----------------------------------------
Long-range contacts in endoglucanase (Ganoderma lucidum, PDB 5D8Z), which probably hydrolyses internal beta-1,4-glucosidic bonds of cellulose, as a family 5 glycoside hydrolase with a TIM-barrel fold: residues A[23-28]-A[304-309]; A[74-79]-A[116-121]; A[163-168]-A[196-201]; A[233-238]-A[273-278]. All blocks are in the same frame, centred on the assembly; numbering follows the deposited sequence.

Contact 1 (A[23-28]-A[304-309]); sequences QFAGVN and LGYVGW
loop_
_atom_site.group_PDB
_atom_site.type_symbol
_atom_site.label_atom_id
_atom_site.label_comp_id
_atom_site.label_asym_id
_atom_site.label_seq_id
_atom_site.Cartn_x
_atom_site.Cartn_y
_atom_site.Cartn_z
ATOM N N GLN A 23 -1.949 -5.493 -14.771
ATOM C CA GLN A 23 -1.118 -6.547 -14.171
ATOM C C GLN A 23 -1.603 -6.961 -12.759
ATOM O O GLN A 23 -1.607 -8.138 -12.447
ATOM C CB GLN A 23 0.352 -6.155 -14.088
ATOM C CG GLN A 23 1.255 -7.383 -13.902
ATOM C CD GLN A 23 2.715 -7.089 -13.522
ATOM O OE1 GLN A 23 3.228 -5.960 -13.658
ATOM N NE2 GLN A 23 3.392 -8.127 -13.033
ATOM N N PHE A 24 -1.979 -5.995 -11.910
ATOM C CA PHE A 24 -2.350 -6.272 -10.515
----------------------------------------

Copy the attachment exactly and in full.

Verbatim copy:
Long-range contacts in endoglucanase (Ganoderma lucidum, PDB 5D8Z), which probably hydrolyses internal beta-1,4-glucosidic bonds of cellulose, as a family 5 glycoside hydrolase with a TIM-barrel fold: residues A[23-28]-A[304-309]; A[74-79]-A[116-121]; A[163-168]-A[196-201]; A[233-238]-A[273-278]. All blocks are in the same frame, centred on the assembly; numbering follows the deposited sequence.

Contact 1 (A[23-28]-A[304-309]); sequences QFAGVN and LGYVGW
loop_
_atom_site.group_PDB
_atom_site.type_symbol
_atom_site.label_atom_id
_atom_site.label_comp_id
_atom_site.label_asym_id
_atom_site.label_seq_id
_atom_site.Cartn_x
_atom_site.Cartn_y
_atom_site.Cartn_z
ATOM N N GLN A 23 -1.949 -5.493 -14.771
ATOM C CA GLN A 23 -1.118 -6.547 -14.171
ATOM C C GLN A 23 -1.603 -6.961 -12.759
ATOM O O GLN A 23 -1.607 -8.138 -12.447
ATOM C CB GLN A 23 0.352 -6.155 -14.088
ATOM C CG GLN A 23 1.255 -7.383 -13.902
ATOM C CD GLN A 23 2.715 -7.089 -13.522
ATOM O OE1 GLN A 23 3.228 -5.960 -13.658
ATOM N NE2 GLN A 23 3.392 -8.127 -13.033
ATOM N N PHE A 24 -1.979 -5.995 -11.910
ATOM C CA PHE A 24 -2.350 -6.272 -10.515